Washington Hurricane Rita spared most of the gasoline-producing refineries in its path and perhaps the American economy, too.
Before Rita hit, fears had risen that gasoline prices could surge to as much as $5 a gallon since it threatened large number of refineries along the Texas and Louisiana coast. That prospect had caused some analysts to worry about a Rita-induced recession.
But the worst-case scenario failed to materialize. The storm lacked the punch of Hurricane Katrina and veered away from so-called "refinery row" in the Houston vicinity, leaving its gasoline-production facilities largely unscathed.
The prices of both oil and gasoline in the futures market went down after the storm's arrival, even though the condition of all 16 refineries in Rita's path, which produce 23 percent of the nation's gasoline, was not known.
"I think we can squeak through," said Philip Verleger, a Colorado energy expert who several days ago had expressed worry that Rita could do severe damage to the U.S. economy if many refineries had been damaged.
Adam Sieminski, energy economist for Deutsche Bank, said the worst fears of energy experts had not materialized, "and that's good for everybody." A spokesman for the American Petroleum Institute, trade association for the industry, said it appeared that the industry - and gasoline consumers - appeared to have dodged a bullet.
But that doesn't mean the American consumer is totally out of the woods. Damage was reported to some refineries in the area that bore the brunt of the storm, near Port Arthur, Tex., and Lake Charles, La. Also, natural gas facilities in the Gulf of Mexico were in Rita's path, but it will take several days to assess any damage to them, said Sieminski.
At Valero Energy's Port Arthur refinery, the company reported significant damage to two cooling towers and a flare stack, damage that it said could take between two and four weeks to repair. Valero spokeswoman Mary Rose Brown said the company's Texas City and Houston refineries survived the storm, and both are expected be back in service later in the week despite the troubles at its Port Arthur facility.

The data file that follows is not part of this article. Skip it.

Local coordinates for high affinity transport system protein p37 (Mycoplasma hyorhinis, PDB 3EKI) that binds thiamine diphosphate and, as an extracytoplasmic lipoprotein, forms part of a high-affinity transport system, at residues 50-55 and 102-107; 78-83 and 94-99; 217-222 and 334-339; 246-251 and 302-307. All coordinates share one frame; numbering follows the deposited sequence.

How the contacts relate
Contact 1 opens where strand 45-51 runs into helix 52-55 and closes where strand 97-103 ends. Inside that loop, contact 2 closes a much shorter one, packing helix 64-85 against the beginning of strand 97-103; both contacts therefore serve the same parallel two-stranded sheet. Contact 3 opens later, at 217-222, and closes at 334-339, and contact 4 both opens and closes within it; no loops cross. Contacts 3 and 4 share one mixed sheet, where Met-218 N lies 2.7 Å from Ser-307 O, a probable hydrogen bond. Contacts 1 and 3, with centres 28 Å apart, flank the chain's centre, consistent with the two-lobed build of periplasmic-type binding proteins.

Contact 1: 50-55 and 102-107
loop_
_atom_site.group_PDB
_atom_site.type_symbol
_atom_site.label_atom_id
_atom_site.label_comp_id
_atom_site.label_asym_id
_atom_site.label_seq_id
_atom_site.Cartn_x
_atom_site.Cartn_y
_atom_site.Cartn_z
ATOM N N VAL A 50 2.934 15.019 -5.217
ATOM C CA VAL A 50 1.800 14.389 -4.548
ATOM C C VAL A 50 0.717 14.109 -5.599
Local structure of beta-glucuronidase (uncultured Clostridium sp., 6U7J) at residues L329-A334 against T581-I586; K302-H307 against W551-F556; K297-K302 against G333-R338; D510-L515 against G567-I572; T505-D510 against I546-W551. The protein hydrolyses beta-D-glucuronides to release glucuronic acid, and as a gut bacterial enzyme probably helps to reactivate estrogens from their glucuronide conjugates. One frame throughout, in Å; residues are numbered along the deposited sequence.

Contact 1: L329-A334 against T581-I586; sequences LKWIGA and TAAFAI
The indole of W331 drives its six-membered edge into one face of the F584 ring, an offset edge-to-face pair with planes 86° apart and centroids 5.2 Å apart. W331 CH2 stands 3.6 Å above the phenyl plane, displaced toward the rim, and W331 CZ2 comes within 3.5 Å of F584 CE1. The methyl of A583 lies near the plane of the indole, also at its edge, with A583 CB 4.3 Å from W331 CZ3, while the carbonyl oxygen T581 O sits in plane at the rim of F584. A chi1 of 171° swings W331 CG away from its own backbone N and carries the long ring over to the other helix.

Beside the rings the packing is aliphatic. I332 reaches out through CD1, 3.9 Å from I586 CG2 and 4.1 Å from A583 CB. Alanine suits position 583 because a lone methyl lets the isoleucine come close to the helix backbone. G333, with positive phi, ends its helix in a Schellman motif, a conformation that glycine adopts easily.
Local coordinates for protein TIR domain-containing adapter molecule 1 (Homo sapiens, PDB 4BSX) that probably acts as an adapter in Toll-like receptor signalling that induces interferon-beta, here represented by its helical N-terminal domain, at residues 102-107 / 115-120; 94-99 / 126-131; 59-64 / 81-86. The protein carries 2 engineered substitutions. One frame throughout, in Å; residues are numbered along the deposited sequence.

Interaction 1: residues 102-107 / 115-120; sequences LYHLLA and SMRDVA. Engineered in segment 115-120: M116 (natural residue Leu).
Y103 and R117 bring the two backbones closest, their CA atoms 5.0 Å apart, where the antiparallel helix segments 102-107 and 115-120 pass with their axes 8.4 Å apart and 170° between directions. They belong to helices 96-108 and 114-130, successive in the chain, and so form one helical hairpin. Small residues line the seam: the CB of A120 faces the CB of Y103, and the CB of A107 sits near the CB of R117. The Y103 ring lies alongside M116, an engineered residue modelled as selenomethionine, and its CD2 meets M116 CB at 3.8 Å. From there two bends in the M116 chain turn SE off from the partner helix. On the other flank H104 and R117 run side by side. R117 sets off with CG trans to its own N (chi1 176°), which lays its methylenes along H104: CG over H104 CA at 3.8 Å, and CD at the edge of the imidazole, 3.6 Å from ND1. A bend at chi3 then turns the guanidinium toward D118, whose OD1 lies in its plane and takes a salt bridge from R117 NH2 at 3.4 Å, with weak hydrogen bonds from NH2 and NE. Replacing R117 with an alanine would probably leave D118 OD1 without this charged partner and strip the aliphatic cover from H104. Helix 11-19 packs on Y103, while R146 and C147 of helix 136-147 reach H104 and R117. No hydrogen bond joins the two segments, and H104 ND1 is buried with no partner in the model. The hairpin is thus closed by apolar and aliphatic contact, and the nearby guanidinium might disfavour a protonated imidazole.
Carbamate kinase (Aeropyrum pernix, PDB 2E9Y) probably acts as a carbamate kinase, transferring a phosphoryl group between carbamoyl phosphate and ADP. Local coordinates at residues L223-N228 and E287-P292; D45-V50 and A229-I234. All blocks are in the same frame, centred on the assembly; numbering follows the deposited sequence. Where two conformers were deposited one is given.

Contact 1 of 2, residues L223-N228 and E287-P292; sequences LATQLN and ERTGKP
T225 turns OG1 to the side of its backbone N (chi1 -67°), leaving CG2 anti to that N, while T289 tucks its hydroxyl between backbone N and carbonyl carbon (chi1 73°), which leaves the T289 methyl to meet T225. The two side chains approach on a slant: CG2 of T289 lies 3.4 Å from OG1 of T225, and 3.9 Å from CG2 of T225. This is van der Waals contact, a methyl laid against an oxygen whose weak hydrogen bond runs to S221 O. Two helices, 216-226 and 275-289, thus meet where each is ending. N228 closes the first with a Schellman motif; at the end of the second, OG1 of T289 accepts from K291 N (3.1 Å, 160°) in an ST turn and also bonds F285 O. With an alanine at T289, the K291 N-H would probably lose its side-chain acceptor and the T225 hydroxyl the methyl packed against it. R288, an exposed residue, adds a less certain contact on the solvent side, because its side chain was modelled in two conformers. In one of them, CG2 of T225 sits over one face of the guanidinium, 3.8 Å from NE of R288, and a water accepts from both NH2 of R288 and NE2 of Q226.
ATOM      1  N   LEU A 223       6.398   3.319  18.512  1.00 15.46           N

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With refining capacity extremely tight across the country, any significant outage could put upward pressure on prices, although the price picture wasn't totally clear on Sunday. Four large Louisiana refineries, representing 5 percent of the nation's refining capacity, still remain idled from damage caused by Hurricane Katrina. And Valero's Port Arthur refinery adds to that list.
Bob Slaughter, president of the National Petroleum and Refiners Association, said because of the tight supply-and-demand situation, refineries cannot make up for the lost production, which he estimated at 10 million barrels daily, more than an entire day's consumption in the United States.
Slaughter said the vast majority of the lost production from Rita would be coming back on line within a few days. "The basic theme is that things are a lot better than we expected," he said.
Still uncertain is whether Rita did much damage to natural gas facilities in the Gulf. Slaughter said it would take several days before an assessment could be made. Rita's path took it over an area rich in natural gas, Slaughter said.
Already, he noted, natural gas prices are expected to soar this winter and any further loss of supply will only exacerbate the situation. "We're really on the verge of a natural gas crisis," said Slaughter. "People should watch and wait."
Katrina caused gasoline prices to soar more than $3 throughout the country, and in some cases close to $4 a gallon. But gasoline prices have been softening since then, and on Sept. 19, the nationwide average price was $2.78, according to the Energy Information Administration, part of the Energy Department.
Higher energy prices had caused the economy to slow even before Katrina came ashore in Louisiana. Most analysts believe that the economy will grow at a 3 percent annual rate in the second half of the year even with today's prevailing energy prices.